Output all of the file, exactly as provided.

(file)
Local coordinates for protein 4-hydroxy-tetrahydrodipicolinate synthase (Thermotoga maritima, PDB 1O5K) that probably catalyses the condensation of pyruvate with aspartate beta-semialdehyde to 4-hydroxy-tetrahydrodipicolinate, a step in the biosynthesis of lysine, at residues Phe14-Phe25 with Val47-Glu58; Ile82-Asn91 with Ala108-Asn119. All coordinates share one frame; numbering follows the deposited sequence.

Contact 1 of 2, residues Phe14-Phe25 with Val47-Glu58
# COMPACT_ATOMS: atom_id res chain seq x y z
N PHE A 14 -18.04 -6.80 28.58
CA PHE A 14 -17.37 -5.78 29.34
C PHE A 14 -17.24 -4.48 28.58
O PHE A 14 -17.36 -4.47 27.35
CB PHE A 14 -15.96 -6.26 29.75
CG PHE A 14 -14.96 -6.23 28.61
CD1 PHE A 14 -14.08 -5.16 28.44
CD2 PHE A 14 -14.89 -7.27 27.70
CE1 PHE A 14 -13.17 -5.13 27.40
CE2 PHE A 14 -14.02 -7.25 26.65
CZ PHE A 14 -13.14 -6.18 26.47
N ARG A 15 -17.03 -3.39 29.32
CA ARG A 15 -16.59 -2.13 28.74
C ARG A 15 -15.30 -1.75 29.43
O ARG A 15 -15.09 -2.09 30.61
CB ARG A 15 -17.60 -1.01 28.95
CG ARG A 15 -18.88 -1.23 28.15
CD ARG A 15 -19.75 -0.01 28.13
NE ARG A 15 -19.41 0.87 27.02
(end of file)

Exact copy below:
Local coordinates for protein 4-hydroxy-tetrahydrodipicolinate synthase (Thermotoga maritima, PDB 1O5K) that probably catalyses the condensation of pyruvate with aspartate beta-semialdehyde to 4-hydroxy-tetrahydrodipicolinate, a step in the biosynthesis of lysine, at residues Phe14-Phe25 with Val47-Glu58; Ile82-Asn91 with Ala108-Asn119. All coordinates share one frame; numbering follows the deposited sequence.

Contact 1 of 2, residues Phe14-Phe25 with Val47-Glu58
# COMPACT_ATOMS: atom_id res chain seq x y z
N PHE A 14 -18.04 -6.80 28.58
CA PHE A 14 -17.37 -5.78 29.34
C PHE A 14 -17.24 -4.48 28.58
O PHE A 14 -17.36 -4.47 27.35
CB PHE A 14 -15.96 -6.26 29.75
CG PHE A 14 -14.96 -6.23 28.61
CD1 PHE A 14 -14.08 -5.16 28.44
CD2 PHE A 14 -14.89 -7.27 27.70
CE1 PHE A 14 -13.17 -5.13 27.40
CE2 PHE A 14 -14.02 -7.25 26.65
CZ PHE A 14 -13.14 -6.18 26.47
N ARG A 15 -17.03 -3.39 29.32
CA ARG A 15 -16.59 -2.13 28.74
C ARG A 15 -15.30 -1.75 29.43
O ARG A 15 -15.09 -2.09 30.61
CB ARG A 15 -17.60 -1.01 28.95
CG ARG A 15 -18.88 -1.23 28.15
CD ARG A 15 -19.75 -0.01 28.13
NE ARG A 15 -19.41 0.87 27.02